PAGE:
By Gina Lee
Investing.com – The dollar was down on Tuesday morning, giving up earlier gains. Tensions between the U.S. and China are rising and these concerns, along with continuing worries over the second wave of COVID-19, drove the steepest stocks selloff in a month and a bond rally.
The , which tracks the greenback against a basket of other currencies, edged down 0.11% to 92.942 by 10:31 AM ET (2:31 AM GMT).
On the COVID-19 front, the U.S., Russia and France all set new records for the number of daily COVID-19 cases. There are over 43.4 million cases globally as of Oct. 27, according to Johns Hopkins University data.
Some investors were wary of the dollar’s prospects ahead of the Nov. 3 U.S. presidential election.
“The dollar is broadly stronger, but not massively,” with structural forces such as low real yields holding back further gains adding to the wait-and-see approach to the election, National Australia Bank (OTC:) senior FX strategist Rodrigo Catril told Reuters.
“I think many would probably remember the bad experiences we had going into the Trump-Clinton election [in 2016] … if you had a position on [the election], you would have been whipsawed big time. I think the strategy this time is to travel light, and to choose the opportunity on the day rather than take on a very, very strong position going into the election,” Catril added.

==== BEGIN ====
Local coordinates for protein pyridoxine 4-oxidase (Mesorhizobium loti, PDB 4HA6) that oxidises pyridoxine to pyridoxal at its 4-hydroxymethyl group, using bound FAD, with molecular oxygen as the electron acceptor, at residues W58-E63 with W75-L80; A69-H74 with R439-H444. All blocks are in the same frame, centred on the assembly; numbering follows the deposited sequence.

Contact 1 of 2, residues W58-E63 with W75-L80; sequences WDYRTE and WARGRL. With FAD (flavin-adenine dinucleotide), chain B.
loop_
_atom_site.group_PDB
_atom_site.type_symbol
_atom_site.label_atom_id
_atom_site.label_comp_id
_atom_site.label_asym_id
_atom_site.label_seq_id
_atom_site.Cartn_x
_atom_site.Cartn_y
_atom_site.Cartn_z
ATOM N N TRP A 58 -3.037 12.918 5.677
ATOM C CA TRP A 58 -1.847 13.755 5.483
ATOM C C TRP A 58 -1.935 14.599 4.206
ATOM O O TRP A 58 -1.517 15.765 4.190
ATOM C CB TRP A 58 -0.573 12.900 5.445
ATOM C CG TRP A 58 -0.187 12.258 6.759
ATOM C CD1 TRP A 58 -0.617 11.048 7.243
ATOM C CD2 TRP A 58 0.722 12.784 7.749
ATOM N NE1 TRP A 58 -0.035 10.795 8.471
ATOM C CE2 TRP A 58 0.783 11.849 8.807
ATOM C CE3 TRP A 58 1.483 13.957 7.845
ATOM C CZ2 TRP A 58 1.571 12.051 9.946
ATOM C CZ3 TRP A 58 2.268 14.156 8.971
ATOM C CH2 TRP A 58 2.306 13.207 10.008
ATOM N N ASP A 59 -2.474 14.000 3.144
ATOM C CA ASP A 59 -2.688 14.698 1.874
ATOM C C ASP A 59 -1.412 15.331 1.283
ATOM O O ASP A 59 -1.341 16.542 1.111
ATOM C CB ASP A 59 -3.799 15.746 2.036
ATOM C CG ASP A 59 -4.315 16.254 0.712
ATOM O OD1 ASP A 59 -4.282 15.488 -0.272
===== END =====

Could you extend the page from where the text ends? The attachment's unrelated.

With a week remaining, although polls are giving Democrat candidate Joe Biden a solid lead over President Donald Trump, both men were engaging in some last-minute campaigning in battleground states where the race is tighter.
Some investors view a Biden victory, especially if combined with a Democrat Senate, as negative for the greenback as the Democrats are expected to introduce stimulus measures with big price tags to combat COVID-19, which is expected to improve investor sentiment and boost riskier currencies.
Investors are already starting to bet on a Biden victory, with positioning data showing long bets on the safe-haven yen shrinking for a fourth consecutive week. But a fall in short bets against the yen pointed to increased uncertainty about the election’s outcome.
The pair inched down 0.10% to 104.71.
The pair edged down 0.12% to 6.7038. U.S.-China tensions mounted over a potential $2.4 billion sale of U.S. anti-ship missiles to Taiwan, potentially encompassing as many as 100 Harpoon Coastal Defense Systems built by Boeing (NYSE:). The systems in turn include up to 400 land-based missiles. China reacted to the news by slapping sanctions on U.S. companies, including Lockheed Martin (NYSE:), Boeing Defense and Raytheon (NYSE:) “in order to uphold national interests,” Chinese Foreign Ministry spokesman Zhao Lijian said on Monday. Meanwhile, the Chinese Communist Party will set the nation’s next five-year plan within the week.
The pair edged up 0.17% to 0.7134 and the pair edged up 0.1% to 0.6690. The pair inched up 0.10% to 1.3037.
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